Wednesday, December 12, 2012

Mobile Video - How to move between devices - All ideas welcome!

Recently I visited with a campus librarian who was struggling to move video between iOS devices, and she reached out for help. Of course, I was of little help, but I suggested that we put our heads together and come up with a blog post that could hopefully help others, and us, at the same time. (We know we don't have all the answers!)

Here was the challenge:
Students wanted to create videos using iMovie. The only devices available were iPads. These students had recorded several small videos on their iPhones. They needed to move these videos to one of the library iPads and add them to the iMovie app. Not an easy task, at least for us. We have all been using Dropbox as a way to move content on and off the device. The challenge was how to get the video into the camera roll so that they could be added to the movie in the iMovie app.

I didn't know how to accomplish that either. Then, she came across the iPad Camera Connection Kit. It appears that this little $29 device will do exactly what we needed. After she found this device, we marveled about how easy this solution is! Can't wait to try it! Any other suggestions or ideas will be appreciated as not all of our users will know or be able to purchase the kit!

Friday, November 30, 2012

Managing your Classroom with Google Apps

When SBISD became a Google Apps district, we were so excited because it is a great tool for collaboration (and more). It moved a suite of tools to the clouds for easy access from most devices. Teachers and students could share documents, presentations and more without needing to send through email. But, I never really thought about how challenging it might be for a teacher - particularly a secondary teacher with 5-7 classes - to manage classes and student submissions until a physics teacher at Memorial High School mentioned it early last fall.

Managing Workflow
After our discussion, it was clear to see that teachers might want need a way to manage the influx of products created and shared by students. Looking for solutions, I came across Hapara in the Google Apps Marketplace. Hapara has a wonderful interface for teachers and can help manage not only submissions, but offers additional features for managing email, Internet browsing and more! We are currently piloting it with a small group of teachers, but I'm not certain that it will be something we can afford district-wide.

What else is there? Recently, Carrie shared this Free Technology for Teachers written by Richard Byrne post on gClassFolders with me which, while not Hapara, would certainly be a better solution than nothing at all! gClassFolders is a Google Spreadsheet script that creates folders for you for any number of course sections. It creates a series of folders that will assist you with the management of the Google Apps classroom.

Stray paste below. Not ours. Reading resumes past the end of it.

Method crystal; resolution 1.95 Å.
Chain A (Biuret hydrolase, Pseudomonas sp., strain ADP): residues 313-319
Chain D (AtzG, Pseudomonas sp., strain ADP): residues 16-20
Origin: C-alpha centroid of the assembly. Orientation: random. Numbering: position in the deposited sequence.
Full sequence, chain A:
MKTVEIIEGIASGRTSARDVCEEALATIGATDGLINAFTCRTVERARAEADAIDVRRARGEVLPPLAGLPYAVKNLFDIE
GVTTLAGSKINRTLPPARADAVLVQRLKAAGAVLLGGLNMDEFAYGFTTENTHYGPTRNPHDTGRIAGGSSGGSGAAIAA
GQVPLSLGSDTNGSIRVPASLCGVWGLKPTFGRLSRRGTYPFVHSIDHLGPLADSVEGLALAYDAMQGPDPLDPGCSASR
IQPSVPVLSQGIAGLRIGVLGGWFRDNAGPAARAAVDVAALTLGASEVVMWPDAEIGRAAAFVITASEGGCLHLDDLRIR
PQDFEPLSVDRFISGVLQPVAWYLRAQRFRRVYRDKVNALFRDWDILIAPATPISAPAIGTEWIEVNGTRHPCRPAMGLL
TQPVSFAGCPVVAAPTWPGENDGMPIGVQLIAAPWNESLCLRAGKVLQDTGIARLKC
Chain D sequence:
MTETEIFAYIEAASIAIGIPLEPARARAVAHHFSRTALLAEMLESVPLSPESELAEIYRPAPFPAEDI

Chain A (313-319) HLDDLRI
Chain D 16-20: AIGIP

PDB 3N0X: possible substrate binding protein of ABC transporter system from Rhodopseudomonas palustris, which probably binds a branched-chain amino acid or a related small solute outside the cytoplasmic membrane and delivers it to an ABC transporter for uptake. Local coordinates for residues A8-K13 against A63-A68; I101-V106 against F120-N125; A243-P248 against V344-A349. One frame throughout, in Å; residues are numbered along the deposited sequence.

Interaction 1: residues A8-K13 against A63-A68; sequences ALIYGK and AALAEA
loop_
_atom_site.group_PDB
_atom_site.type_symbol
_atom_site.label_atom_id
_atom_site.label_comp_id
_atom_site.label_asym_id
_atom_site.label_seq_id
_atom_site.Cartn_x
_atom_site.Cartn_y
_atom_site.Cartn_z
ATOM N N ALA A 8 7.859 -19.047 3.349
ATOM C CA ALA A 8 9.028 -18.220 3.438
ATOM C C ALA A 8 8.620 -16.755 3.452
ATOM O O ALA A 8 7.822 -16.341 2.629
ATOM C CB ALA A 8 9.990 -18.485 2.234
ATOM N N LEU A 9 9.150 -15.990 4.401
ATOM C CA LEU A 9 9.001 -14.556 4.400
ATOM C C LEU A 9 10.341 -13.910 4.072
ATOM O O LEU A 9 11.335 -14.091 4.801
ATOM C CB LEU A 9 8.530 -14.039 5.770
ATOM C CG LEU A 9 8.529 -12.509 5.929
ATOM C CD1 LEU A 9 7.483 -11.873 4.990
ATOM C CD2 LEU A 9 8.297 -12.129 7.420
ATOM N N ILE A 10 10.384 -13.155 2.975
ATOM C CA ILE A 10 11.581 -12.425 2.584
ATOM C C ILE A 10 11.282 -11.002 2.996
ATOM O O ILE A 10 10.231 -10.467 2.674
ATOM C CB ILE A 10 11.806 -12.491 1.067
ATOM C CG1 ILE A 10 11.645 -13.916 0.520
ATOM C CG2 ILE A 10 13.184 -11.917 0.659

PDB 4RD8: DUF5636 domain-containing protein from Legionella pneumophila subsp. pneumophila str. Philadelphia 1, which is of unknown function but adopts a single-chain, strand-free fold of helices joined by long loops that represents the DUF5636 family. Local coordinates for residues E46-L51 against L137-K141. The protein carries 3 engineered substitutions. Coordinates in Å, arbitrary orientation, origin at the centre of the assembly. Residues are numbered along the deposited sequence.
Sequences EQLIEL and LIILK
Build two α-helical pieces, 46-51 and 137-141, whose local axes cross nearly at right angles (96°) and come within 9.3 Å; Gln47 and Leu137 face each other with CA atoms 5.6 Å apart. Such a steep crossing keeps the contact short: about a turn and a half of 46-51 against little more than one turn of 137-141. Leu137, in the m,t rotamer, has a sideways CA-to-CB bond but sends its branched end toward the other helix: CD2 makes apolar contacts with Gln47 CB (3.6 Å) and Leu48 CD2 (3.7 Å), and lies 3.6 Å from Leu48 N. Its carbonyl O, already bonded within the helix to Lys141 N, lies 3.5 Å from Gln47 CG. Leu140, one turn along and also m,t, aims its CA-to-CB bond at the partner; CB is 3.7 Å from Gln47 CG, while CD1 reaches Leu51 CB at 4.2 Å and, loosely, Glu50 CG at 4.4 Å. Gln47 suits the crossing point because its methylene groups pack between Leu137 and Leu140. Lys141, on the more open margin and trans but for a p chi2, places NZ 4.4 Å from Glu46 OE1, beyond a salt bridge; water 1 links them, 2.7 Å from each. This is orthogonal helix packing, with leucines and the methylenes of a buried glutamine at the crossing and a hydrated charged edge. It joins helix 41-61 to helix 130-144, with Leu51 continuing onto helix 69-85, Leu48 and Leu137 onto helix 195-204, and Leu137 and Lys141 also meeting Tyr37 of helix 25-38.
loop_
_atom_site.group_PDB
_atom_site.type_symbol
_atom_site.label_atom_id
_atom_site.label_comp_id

The video and this detailed printable sheet do a great job of walking you through the process of setting up your spreadsheets and running the script. I encourage you to spend a few minutes of your time on this post.

If the idea of running and managing scripts is overwhelming for you at this point, then here's another way to manage the workflow. Create and share (view only) a PickUp folder for each section. (If you haven't already added your classes to your Google Contacts, then follow this process. Then, sharing with each class is a breeze.) Then, create another folder for StudentWork for each section. Have each student create a folder with the section/period number and their name (ex: per2-KJustl) and share it with you. Once you have the folders in your Shared with Me list, drag them into the matching StudentWork folder. Then, when students add their work to the folder, you will be able to access it easily.

Here's another option. Holly Davis, one of our elementary teacher also shared that she creates a shared "drop"folder each week and color codes them for her reference. Here's her process:  "I create a weekly folder for each class with the date as the title then homeroom.  Having the date first keeps me organized.  I then color code the folders for each week.  As students share work with me, I drag it into the folder.  When I read, I mark the yellow star and comment.  The yellow star tells me at a quick glance that I've responded to their work."

Project/Product Workflow
It could be that you are just looking for a way to deal with project submissions when offering students choice. You might like a way to collect all of the links in one place rather than receiving a hundred emails from students with their links. Or, maybe you are trying to collect project embed codes so you can embed student work on a blog or website. Think about creating a Google Form! Create fields for student(s) name(s), period/class, project title, and embed code and any other desired information. Then, save as a template so that you can  create a copy for each project and post the link on a class blog or webpage.
Got some ideas/processes for handling workflow of your own? Looking forward to hearing from you!

Monday, October 29, 2012


Sometimes, I feel so slow on the go! Today, I ran across Richard Byrne's post from March about this really cool tool - ThingLink! It looked fairly simple, so I gave it a whirl. Here is what I created using a picture I took a few years ago. I really like the way I'm able to share my personal connection to the photo!